This was an interesting book. The writing itself was not that good, but that did not detract from the experience of reading this. I think Drain needed to write this, for herself: to vent, to rationalize, and it was a form of therapy for her. I respect that narrative.
I will say one thing about the WBC, it does not deserve our attention, our outrage, because they feed off it. They almost get off on it, to be crude. They, in my armchair psychologist analyst, have a collective martyr complex. They are emotionally-stunted as a collective. This is a dying cult, it will be dismantled or die out in the next few decades. We should ignore them, that will be the ultimate form of suffering for them, and it will rob them of their collective identity if no one reacted to them at all.
I hope that Drain will seek out a therapist to deal with all the crap she had to put up from not only the church, but her father and mother.
Being part of the ONTD community, there was a time while reading this that I enjoyed the spilling of the truth tea. The shading of members and the pastor, and sometimes not so subtle dragging. It was like reading a WBC tell-all.
I think Drain, and the Phelps girls who have also left the church after Drain, have a long way to make up for the damage, hurt, and pain they caused. I feel sympathetic towards them, but many won’t and I can understand why. I never had to deal with this cult first hand, so it’s easier for me to forgive them. (For those that don’t know, I am a lesbian).
I look forward to reading more memoirs from the ex-members of the WBC cult.
Also huge trigger warning for physical and emotional abuse.
This was a quick read, once I really started to read it. I finished it within two hours, so if you have an afternoon to read (think rainy or snowy, with hot beverage of choice) this would be perfect.
There was a love story, but it was mostly insta-love, though they apparently knew each other before in backstory. I didn’t really get a feel for their romance, and it felt forced, but I didn’t really focus on it. I was more focused on the murder mystery. There is enough action to focus on, instead of the forced pairing.
I didn’t mind the main character, he was flawed, but not completely to the point of unlikeable.
The actual storyline verged on unrealistic, but I was able to suspend my disbelief while reading.
I actually felt bad for Peter. I mean, it’s not his fault what his parents did to him, and how he was raised afterwards. I can picture a life where he had proper medical care and actually raised properly I think he would have been okay. To not get into a nature vs nurture debate, I think both nature and nurture influence a person (to simplify it).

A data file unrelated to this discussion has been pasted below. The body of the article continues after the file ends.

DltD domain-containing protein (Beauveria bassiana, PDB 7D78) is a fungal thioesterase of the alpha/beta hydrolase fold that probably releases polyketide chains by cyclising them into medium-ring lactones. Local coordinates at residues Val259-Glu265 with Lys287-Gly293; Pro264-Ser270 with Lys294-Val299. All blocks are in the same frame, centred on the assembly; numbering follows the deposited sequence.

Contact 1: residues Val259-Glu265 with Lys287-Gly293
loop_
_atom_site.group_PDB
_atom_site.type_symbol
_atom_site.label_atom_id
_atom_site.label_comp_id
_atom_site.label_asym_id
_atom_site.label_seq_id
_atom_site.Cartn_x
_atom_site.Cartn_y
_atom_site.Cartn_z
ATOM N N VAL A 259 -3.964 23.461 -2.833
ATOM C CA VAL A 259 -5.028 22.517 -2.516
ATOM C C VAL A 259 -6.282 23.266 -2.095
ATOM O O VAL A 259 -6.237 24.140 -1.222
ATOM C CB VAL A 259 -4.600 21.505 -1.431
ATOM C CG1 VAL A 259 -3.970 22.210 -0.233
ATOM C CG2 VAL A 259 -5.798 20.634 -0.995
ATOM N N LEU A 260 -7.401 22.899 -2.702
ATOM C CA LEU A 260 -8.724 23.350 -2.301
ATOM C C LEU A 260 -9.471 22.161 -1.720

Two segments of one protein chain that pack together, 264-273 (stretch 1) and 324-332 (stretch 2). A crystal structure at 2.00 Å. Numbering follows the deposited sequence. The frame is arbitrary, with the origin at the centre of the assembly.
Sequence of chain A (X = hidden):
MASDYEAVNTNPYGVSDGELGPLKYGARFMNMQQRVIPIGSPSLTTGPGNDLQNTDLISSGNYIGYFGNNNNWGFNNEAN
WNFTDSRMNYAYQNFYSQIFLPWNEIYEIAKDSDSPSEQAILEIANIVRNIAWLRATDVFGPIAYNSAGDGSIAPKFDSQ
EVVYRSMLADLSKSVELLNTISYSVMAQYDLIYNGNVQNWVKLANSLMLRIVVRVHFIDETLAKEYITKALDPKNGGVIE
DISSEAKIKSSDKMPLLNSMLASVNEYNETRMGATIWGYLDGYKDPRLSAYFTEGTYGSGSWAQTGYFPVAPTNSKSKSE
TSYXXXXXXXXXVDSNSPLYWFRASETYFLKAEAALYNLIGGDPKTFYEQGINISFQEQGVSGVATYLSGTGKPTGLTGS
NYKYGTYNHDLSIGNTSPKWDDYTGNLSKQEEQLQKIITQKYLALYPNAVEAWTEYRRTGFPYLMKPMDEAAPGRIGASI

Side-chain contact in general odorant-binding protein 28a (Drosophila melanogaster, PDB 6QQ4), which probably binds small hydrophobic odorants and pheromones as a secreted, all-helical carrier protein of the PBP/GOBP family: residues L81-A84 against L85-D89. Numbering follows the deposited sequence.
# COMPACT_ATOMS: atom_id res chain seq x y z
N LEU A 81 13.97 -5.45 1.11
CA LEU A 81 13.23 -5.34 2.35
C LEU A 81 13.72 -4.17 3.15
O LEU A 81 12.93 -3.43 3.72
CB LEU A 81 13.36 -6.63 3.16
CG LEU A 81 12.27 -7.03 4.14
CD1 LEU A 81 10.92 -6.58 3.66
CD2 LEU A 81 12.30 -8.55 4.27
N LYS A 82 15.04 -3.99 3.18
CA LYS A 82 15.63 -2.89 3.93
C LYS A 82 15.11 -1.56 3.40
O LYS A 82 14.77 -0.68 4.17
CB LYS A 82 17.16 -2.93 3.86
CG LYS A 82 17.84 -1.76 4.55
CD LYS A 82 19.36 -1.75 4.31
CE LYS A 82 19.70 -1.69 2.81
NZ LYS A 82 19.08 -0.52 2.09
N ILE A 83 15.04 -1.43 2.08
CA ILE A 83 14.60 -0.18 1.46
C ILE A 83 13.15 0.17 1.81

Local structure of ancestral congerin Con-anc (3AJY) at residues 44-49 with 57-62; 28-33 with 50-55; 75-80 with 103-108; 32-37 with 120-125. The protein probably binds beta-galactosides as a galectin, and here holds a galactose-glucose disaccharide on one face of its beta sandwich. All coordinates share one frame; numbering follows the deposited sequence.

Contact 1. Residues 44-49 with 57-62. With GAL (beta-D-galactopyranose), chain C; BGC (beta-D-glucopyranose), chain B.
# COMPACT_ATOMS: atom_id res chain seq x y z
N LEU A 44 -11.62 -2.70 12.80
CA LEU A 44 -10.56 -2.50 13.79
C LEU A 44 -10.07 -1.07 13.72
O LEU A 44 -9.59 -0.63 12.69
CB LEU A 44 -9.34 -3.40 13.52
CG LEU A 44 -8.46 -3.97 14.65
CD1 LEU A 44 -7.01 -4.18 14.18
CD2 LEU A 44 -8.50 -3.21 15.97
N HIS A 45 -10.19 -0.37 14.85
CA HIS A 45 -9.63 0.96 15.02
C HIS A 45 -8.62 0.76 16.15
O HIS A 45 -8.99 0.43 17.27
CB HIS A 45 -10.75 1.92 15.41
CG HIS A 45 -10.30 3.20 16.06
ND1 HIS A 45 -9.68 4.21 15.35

There wasn’t much substance or depth to this novel, but it didn’t need it, and it was just a fun read, and nothing too serious. At least for me.
I have come to think this is one of my guilty pleasure series.
Let me break this down a bit:
I prefer Temperance from the show.
There is less romance in the books then the tv show, but you get more of a feel for most of her co-workers/friends in the tv show. (At least in the books I’ve read before). So, I guess it depends on what you are looking for. I know fans of the book who don’t like the show, and vice versa.
The show and book are very different.
I LOVE the fact that this book series seems to be set predominantly set in Canada. ❤
I love this gif so much. 😀
So, both are good/okay in their own way. 😀 Just don’t go into reading this as a duplicate of the show, I think you might be disappointed.
Recommended For: Those who want a trashy good time
Disclaimer: This book was sent through Netgalley for free, in exchange for an honest review.
This book was not like any of her novels that came after. So your mileage may vary.
I mean it was a trashy-in-a-good-way pulpy vintage novel that I found entertaining and amusing. It was a good mental vacation with the various things that have been going on in real life. It read like a more grown-up version of the outsiders. This is a good thing.
I loved “Morgenstern’s” parts of the novel- witty and snarky, I was laughing a lot and quoting choice parts to my family.
What detracted from the enjoyment was Goldman’s comments in the first 35 pages and I didn’t even read “Buttercup’s Baby” segment. The misogyny, fat-shaming, and one homophobic comment (fearing that his son will turn into a pouf) was really grating to read- I had so much second hand embarrassment, that it was kind of amusing how bitter he sounded.
I hate to pick which was better, the movie had a lot of Goldman’s commentary out of it (the first 35! pages), which was a good choice, but you had more back-story in the book. I guess that will have to be your choice, fellow fans. 😀
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